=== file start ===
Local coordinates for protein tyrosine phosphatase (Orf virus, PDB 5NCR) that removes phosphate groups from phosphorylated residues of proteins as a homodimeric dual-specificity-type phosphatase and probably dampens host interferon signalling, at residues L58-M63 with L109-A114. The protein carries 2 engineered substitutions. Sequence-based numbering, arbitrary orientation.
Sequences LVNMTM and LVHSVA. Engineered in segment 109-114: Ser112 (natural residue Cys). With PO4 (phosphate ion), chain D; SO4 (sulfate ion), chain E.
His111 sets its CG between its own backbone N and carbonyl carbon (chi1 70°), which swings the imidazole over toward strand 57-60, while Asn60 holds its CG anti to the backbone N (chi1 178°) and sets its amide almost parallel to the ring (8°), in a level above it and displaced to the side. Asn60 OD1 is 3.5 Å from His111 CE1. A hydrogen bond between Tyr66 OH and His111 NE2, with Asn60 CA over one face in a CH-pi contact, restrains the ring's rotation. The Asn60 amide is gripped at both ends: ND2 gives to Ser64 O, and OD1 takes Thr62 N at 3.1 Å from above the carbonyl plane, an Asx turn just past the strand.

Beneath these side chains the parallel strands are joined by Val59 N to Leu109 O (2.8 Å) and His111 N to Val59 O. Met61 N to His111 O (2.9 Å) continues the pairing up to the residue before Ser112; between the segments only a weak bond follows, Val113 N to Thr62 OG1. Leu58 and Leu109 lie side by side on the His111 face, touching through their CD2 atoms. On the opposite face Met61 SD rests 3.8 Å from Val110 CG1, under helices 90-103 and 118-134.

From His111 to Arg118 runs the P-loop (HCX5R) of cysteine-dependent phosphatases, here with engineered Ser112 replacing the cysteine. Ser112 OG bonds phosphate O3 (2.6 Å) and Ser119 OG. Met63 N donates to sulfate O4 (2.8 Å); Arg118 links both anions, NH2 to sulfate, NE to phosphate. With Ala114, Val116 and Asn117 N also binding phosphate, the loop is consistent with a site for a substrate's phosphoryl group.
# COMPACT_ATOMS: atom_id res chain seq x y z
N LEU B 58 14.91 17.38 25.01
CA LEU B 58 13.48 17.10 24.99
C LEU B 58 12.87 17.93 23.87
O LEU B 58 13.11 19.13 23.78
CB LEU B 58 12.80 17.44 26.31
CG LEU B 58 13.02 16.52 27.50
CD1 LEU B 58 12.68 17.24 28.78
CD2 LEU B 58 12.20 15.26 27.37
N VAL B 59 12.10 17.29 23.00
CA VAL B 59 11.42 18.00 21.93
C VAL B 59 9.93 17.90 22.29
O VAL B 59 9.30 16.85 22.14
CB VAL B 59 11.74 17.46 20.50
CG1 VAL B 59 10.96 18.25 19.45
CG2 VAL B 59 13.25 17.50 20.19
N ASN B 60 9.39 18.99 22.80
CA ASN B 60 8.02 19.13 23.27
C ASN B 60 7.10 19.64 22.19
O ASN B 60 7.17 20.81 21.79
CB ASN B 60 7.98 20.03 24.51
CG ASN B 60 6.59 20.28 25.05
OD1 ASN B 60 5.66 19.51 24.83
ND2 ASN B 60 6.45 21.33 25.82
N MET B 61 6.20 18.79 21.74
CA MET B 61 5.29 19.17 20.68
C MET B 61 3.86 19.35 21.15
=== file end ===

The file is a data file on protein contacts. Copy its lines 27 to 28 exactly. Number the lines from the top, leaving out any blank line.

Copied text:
CG ASN B 60 6.59 20.28 25.05
OD1 ASN B 60 5.66 19.51 24.83